Dozens of US legislators are demanding that the Trump administration explain a recent agreement to allow the free distribution of plans for using 3D printers to make plastic handguns that will be easy to hide and almost impossible to control.
After a lengthy legal battle, the government reached agreement last month with Cody Wilson, a militant gun rights advocate from Texas. He successfully argued that the US Constitution's Second Amendment, which guarantees the right to private gun ownership, should extend to a person's right to make guns at home -- uncontrolled by authorities, since they will bear no serial number.
Dozens of Democrats in both the US House of Representatives and the Senate have decried the settlement and are demanding an explanation from the President Donald Trump's administration, which has been extremely supportive of gun-owners' rights.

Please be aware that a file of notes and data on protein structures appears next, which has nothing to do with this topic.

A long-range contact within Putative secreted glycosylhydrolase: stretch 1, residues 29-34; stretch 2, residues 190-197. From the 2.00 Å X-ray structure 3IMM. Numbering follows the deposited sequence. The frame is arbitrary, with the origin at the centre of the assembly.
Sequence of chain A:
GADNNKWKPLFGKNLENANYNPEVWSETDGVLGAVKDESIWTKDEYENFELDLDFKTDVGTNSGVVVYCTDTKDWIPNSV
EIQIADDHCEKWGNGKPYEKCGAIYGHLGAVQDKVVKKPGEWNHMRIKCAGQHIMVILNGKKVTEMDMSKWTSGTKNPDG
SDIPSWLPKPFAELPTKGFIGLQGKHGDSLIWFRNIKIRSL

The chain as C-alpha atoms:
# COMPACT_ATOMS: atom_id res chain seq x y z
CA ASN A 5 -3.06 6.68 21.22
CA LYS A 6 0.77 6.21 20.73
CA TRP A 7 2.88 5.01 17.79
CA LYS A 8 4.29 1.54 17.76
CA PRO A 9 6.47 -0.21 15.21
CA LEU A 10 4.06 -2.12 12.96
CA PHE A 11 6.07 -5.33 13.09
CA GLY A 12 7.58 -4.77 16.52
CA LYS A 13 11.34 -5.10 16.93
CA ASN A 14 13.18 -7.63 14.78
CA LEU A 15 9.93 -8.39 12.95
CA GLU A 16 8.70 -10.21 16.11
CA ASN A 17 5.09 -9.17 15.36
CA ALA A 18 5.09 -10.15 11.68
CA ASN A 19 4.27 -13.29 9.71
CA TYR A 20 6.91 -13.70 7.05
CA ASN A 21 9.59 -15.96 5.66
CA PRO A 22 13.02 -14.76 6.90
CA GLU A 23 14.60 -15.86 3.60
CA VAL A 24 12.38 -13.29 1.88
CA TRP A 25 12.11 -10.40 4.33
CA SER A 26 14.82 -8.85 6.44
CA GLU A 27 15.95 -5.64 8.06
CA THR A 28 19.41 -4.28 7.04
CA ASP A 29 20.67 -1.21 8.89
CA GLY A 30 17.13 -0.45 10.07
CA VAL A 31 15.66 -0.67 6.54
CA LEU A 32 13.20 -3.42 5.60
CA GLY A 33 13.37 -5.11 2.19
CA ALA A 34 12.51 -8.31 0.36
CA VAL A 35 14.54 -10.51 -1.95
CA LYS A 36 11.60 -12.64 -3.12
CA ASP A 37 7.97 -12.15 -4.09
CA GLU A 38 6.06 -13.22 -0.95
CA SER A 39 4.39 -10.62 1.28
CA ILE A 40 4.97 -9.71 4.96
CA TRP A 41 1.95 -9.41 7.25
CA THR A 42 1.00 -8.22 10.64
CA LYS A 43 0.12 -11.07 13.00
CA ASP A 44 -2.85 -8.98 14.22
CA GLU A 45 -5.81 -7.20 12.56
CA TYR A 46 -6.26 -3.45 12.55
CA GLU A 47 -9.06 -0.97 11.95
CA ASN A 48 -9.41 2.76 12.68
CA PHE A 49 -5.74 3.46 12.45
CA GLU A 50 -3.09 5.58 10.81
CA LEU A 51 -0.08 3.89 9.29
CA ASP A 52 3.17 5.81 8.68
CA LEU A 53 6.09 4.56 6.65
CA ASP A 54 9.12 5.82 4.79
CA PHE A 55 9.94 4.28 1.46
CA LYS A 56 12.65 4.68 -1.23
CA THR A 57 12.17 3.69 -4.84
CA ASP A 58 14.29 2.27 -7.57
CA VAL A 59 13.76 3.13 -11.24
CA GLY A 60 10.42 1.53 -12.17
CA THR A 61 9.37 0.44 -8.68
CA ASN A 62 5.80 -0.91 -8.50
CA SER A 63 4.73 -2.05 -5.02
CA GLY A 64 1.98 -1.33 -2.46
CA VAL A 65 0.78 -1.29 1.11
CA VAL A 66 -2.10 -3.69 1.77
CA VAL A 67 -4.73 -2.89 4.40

The agreement between the State Department, which controls the exportation of American arms, and Wilson's Defense Distributed (DD) group was reached on June 29. But it remained secret until last week, after groups advocating for stronger gun controls demanded its publication.
The consent agreement "permits any United States person, to include DD's customers and SAF's members, to access, discuss, reproduce or otherwise benefit from the technical data that is the subject of the action." The SAF is the Second Amendment Foundation, which supported Wilson's suit and has called the settlement a "devastating blow to the gun prohibition lobby."
That means anyone with a 3D printer will be able starting next week to make plastic-bodied guns at home for just a few hundred dollars each. Security experts fear that the guns may be able to evade detection by the metal detectors used in many public buildings and airports.